As we hurtle on toward a rather uncertain future, lulled by the sweet songs of Mother Culture whispered continually in our ear telling us "everything' OK", it is inspiring to find others who recognize the problems and who are working toward solutions. I've been enjoying my conversations about paradigms, change, and what to do about the future. However, I can't solve much sitting at my computer philosophizing, so I must get back to work in the world as it is, trying to do my bit to live out my own vision of a way forward. In parting I thought I would share some thoughts from a book I'm in the middle of, Sustaining Life edited by E. Chivian and A Bernstein. The following is from the forward.
"Edward O. Wilson once said about ants, "We need them to survive, but they don't need us at all." The same, in fact, could be said about countless other insects, bacteria, fungi, plankton, plants, and other organisms. This fundamental truth, however, is largely lost to many of us. Rather, we humans generally act as if we were totally independent of Nature, as if we could do without most of its creatures and the life-giving services they provide, as if the natural world were designed to be an infinite source of products and services for our use alone and an infinite sink for our wastes."
They go on to talk a bit about species and habitat loss and general environmental degradation.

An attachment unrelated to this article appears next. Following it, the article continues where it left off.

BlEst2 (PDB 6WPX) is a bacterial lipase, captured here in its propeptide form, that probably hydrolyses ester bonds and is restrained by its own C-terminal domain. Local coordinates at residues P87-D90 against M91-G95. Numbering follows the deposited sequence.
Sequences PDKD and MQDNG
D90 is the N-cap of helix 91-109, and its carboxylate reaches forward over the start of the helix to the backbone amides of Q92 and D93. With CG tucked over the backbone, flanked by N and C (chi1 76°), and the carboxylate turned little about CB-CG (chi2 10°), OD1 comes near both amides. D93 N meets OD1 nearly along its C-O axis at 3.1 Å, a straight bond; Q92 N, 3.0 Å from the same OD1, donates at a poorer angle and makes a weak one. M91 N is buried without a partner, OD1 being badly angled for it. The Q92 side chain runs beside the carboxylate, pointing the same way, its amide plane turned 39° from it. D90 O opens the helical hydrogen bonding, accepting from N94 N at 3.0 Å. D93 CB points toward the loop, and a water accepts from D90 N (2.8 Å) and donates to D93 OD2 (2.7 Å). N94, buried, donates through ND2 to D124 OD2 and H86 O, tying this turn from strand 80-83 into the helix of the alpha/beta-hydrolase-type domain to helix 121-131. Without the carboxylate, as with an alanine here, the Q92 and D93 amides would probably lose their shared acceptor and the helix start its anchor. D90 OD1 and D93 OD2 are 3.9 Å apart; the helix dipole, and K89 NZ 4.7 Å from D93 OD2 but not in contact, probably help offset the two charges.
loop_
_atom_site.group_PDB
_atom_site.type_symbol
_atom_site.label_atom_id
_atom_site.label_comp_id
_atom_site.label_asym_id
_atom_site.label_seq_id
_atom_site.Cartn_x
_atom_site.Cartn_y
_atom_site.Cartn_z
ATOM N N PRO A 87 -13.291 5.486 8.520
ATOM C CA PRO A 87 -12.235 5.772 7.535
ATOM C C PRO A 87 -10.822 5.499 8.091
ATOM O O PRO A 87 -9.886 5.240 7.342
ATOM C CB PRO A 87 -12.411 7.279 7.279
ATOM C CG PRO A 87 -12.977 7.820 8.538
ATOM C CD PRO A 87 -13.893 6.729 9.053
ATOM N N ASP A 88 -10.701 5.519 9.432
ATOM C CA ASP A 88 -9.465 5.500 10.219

"This heedless degradation of the planet is driven by many factors, not the least of which is our inability to take seriously the implications of our rapidly growing populations and or our unsustainable consumption of its resources, largely by people in industrialized countries, but increasingly by those in the developing world. Ultimately, our behavior is the result of a basic failure to recognize that human beings are an inseparable part of Nature and that we cannot damage it severely without severely damaging ourselves."
"This general neglect of the relationship between biodiversity and human health, we believe, is a very serious problem, for not only are the full human dimensions of biodiversity loss failing to inform policy decisions, but the general public, lacking an understanding of the health risks involved, is not grasping the magnitude of the biodiversity crisis and not developing a sense of urgency to address it. Tragically, aesthetic, ethical, religious, even economic arguments have not been enough to convince them.
Our paradigm has gotten in the way! Most people don't really see a problem. Those who do, see it at an intellectual level that leaves them hopelessly wanting to do something but frustrated by efforts that produce no meaningful results. The truth is we can't keep doing what we are doing and expect things to change. A new program won't save us, only a fundamentally different way of seeing the world (a new mind), so that our every thoughtless action moves us in a new direction, has a chance.
I'm reminded of a line from a They Might Be Giants' song.
"...I like to change your mind,
by hitting it with a rock, he said..."
Now, BACK TO WORK